Jane Austen, whose name itself has become a totem of civility, manners, and etiquette, received little public recognition in her lifetime. The four novels which were published while she lived -- Sense and Sensibility (1811); Pride and Prejudice (1813); Mansfield Park (1814); and Emma (1816) -- appeared without her name on the title page; usually their authorship was attributed only to "a lady."
Austen was born at Steventon, her father's vicarage in Hampshire, into a well-off family. There she wrote her first three published novels. (The first was actually Northanger Abbey, not published until 1818, a year after her death). Between 1801 and 1809, the Austens moved frequently. In 1801, the family moved from the Steventon vicarage to Bath, between the Cotswold Hills to the north and the Mendips to the south. Bath played a prominent part in Austen's last novel, Persuasion (published jointly with Northanger Abbey in 1818). After six years, the family relocated to Southampton; two years later, in 1809, Austen went with her family to Chawton, near Winchester, where she lived for the rest of her life.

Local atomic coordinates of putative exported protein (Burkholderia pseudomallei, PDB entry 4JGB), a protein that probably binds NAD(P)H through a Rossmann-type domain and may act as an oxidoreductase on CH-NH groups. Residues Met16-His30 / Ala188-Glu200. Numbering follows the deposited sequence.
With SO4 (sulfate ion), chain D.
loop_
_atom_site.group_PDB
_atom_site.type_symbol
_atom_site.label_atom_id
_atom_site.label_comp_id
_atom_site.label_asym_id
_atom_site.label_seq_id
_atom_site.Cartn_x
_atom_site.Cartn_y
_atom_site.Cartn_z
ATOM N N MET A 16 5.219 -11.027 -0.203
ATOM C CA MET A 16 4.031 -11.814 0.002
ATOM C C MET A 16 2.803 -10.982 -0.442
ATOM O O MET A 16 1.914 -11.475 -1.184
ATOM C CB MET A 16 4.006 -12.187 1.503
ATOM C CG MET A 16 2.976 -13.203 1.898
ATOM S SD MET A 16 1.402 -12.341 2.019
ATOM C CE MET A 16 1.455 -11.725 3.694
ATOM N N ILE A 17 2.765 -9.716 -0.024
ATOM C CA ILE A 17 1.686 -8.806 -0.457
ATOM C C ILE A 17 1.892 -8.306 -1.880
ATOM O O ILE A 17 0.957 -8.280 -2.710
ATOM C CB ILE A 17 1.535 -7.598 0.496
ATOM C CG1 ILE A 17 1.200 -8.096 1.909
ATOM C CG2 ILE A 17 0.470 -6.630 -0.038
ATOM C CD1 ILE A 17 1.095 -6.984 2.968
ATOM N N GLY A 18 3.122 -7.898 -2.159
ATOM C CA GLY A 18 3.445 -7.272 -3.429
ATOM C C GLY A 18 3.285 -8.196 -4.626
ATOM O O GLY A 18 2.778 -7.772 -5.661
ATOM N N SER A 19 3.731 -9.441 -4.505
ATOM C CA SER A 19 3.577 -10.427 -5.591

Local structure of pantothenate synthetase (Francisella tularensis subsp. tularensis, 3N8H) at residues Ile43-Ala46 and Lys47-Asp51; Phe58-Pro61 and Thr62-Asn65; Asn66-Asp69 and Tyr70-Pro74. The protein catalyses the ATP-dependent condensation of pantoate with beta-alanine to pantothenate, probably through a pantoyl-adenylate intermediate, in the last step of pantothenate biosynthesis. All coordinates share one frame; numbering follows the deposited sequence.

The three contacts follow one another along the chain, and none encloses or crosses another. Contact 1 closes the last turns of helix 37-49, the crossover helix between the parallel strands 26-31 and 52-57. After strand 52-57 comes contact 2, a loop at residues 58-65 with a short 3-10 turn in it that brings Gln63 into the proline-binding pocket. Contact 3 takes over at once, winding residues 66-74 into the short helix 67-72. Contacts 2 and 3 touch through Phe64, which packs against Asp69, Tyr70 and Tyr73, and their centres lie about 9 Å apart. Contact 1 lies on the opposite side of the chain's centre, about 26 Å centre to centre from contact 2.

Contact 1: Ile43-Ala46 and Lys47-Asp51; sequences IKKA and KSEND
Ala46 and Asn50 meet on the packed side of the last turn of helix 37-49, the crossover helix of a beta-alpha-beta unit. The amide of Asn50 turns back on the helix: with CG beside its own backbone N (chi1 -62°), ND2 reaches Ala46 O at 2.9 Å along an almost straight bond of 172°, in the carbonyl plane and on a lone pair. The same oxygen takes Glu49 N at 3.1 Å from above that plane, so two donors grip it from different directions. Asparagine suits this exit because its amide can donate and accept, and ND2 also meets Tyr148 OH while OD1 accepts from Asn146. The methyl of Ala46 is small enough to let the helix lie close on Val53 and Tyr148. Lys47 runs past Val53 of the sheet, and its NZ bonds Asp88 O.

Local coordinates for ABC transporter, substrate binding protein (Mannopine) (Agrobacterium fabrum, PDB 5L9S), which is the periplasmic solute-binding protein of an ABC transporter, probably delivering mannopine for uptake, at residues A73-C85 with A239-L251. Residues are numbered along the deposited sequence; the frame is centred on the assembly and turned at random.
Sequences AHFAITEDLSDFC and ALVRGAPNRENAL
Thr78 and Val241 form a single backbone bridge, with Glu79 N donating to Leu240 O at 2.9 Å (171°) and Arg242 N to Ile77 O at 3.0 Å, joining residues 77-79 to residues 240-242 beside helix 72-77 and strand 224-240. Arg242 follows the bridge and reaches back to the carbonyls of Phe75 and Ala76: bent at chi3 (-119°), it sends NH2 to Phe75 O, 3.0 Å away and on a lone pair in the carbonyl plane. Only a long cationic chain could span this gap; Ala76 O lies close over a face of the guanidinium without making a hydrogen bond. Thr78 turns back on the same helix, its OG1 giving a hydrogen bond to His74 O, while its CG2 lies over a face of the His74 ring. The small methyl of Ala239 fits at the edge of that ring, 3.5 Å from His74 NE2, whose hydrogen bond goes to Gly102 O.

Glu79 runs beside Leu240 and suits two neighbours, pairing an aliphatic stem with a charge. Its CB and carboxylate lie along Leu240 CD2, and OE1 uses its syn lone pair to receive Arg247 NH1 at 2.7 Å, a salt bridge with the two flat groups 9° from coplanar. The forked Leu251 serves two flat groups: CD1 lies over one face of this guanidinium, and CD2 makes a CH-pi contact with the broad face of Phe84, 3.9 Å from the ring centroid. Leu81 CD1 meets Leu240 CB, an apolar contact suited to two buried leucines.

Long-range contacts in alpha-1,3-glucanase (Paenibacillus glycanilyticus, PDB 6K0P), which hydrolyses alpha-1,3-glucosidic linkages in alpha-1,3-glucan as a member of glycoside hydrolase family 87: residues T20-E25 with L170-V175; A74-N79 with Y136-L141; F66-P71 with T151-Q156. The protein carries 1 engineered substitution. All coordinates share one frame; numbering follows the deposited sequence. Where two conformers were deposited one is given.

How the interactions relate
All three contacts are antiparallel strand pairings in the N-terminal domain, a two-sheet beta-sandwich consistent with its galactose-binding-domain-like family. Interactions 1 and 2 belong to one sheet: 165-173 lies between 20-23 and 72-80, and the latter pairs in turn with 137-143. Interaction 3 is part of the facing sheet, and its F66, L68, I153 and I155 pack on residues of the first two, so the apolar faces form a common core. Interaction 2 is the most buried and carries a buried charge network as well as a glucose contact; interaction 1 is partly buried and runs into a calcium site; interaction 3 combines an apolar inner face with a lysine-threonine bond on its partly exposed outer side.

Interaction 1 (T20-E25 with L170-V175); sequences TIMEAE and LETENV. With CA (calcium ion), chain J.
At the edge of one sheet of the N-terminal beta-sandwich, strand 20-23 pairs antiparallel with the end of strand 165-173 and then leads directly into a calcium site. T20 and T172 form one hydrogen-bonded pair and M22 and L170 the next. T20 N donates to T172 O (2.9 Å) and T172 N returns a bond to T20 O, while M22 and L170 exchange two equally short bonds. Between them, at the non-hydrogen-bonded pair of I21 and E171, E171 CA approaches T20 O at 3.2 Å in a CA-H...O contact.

Austen wrote of the genteel society she knew in these places, of what we would now call the upper middle class -- those with some land and some money, generally without titles, and always with the pressure of navigating the treacherous waters of social codes and expectations. The world of Austen's novel of manners was a limited one; Mansfield Park is unique among the six novels in that it spends an extended episode in the urban home of a poor family.
Although Austen is now often revered for her handling of romantic love, her social conservatism was actually at odds with the Romantic sensibility. With her advocacy of reason over fancy and moderation over excess, Austen wrote of marriages and social relations based on rational companionship rather than on the feverish emotionality espoused by the Romanticism that was dominant when she wrote. Her deft irony and subtle but firm morality refined the genre of the novel, which was really still in its early childhood at the turn of the 19th century. Austen, the great narrator of courtship and marriage, never married, and she died among her family in Winchester at the age of 42.